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Neuron network in brain
This image shows a network of neurons reconstructed with large-scale electron microscopy. (Credit: Clay Reid, Allen Institute / Wei-Chung Lee, Harvard Medical School / Sam Ingersoll)

Seattle’s Allen Institute for Brain Science is in on a multimillion-dollar campaign to trace the connections between the neurons in a mouse’s brain and figure out what they do, well enough to create a 3-D wiring diagram.

The five-year project – backed by the federal government’s Intelligence Advanced Research Projects Activity, or IARPA – is aimed at reverse-engineering the way the brain processes information. The project is called Machine Intelligence From Cortical Networks, or MICRONS.

“The reason IARPA is funding this is not merely to get a better understanding of the brain, but to get inspiration from biology to do the next iteration of machine learning,” R. Clay Reid, the Allen Institute’s principal investigator for the project, told GeekWire.

IARPA is the U.S. intelligence community’s equivalent of the Pentagon’s DARPA think tank, and you can assume that the new types of artificial intelligence programs inspired by MICrONS could help give the United States an edge when it comes to analyzing data for national security purposes.

At the same time, neuroscientists will benefit from seeing how neurons work together in unprecedented detail. “It’s absolutely a win-win situation,” Reid said.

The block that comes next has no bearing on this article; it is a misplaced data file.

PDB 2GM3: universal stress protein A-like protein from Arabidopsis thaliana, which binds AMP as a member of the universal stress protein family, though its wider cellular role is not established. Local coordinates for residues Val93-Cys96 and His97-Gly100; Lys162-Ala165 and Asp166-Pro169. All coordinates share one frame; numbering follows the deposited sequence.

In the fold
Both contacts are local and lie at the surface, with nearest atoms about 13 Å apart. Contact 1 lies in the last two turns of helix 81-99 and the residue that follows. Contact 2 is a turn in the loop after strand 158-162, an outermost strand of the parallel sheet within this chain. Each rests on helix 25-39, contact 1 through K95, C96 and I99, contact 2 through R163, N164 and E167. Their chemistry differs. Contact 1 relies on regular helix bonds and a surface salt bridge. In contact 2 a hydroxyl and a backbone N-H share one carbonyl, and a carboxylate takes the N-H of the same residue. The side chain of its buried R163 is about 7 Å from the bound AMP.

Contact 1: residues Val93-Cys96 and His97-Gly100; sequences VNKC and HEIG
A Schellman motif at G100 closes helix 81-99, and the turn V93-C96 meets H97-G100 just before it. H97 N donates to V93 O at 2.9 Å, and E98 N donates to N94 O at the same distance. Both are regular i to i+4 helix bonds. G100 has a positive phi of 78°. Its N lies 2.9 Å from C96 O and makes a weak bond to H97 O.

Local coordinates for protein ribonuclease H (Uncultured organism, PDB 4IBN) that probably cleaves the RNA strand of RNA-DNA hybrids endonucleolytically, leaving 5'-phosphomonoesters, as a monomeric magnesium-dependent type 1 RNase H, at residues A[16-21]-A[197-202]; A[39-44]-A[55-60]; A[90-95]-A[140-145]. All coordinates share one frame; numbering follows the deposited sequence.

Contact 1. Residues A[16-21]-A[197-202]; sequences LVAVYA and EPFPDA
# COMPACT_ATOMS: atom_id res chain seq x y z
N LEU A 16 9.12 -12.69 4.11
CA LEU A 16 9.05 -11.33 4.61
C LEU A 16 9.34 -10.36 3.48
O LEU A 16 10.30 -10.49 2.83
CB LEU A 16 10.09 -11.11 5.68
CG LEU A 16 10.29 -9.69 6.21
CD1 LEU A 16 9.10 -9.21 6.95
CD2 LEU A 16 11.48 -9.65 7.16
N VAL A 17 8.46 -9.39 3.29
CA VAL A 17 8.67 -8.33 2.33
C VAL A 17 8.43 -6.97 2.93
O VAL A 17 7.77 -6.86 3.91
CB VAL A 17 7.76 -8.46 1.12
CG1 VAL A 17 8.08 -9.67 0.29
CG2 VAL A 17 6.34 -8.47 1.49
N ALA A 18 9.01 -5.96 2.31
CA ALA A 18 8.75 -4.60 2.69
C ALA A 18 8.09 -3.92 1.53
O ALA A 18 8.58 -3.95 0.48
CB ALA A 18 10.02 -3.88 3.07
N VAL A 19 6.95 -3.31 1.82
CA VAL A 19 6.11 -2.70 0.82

The institute is part of a consortium that also includes Baylor College of Medicine and Princeton University. IARPA awarded a $21 million contract to Baylor and an $18.7 million contract to the Allen Institute, the research institutions said today.

Baylor’s researchers will use functional brain imaging to watch how neurons fire in the visual cortex of mice. Then scientists at the Allen Institute will slice the mouse brains into super-thin layers and map the neurons using electron microscopes.

“The data we’re collecting is massive, with the work having virtually no margin for error,” said Christof Koch, the Allen Institute’s president and chief scientific officer. “If we lose two slices of brain in a row, each of which is vastly thinner than a human hair, we cannot hope to reconstruct the segment faithfully in three dimensions and have to start over.”

The data set will be turned over to Princeton, where researchers will use computer tools to produce an annotated wiring diagram. “The goal is to fully reconstruct a volume of brain that is more than 1,000 times larger than before,” Princeton neuroscientist Sebastian Seung told GeekWire in an email.

The wiring diagram will cover a cubic millimeter of brain tissue – which is about the size of a large poppy seed. But it should reveal how myriads of neural connections do the work of cognition.

“In the coming years, we’ll go from thousands of connections to tens of thousands, hundreds of thousands, potentially many millions – and that’s where the real work begins,” Reid said.

The consortium that includes the Allen Institute is one of three research groups working on the MICrONS project.

The Wyss Institute for Biologically Inspired Engineering at Harvard University leads another consortium that has received a $21 million IARPA contract and will make use of RNA-barcoding technology. Meanwhile, a team led by researchers at Carnegie Mellon University will record neural signaling and develop computational models of the brain’s circuitry, under the terms of a $12 million IARPA contract.

IARPA’s initiatives in neuroscience and machine learning build upon the Obama administration’s $100 million BRAIN Initiative. In addition to MICrONS, the intelligence think tank is pursuing several other neuroscience projects.

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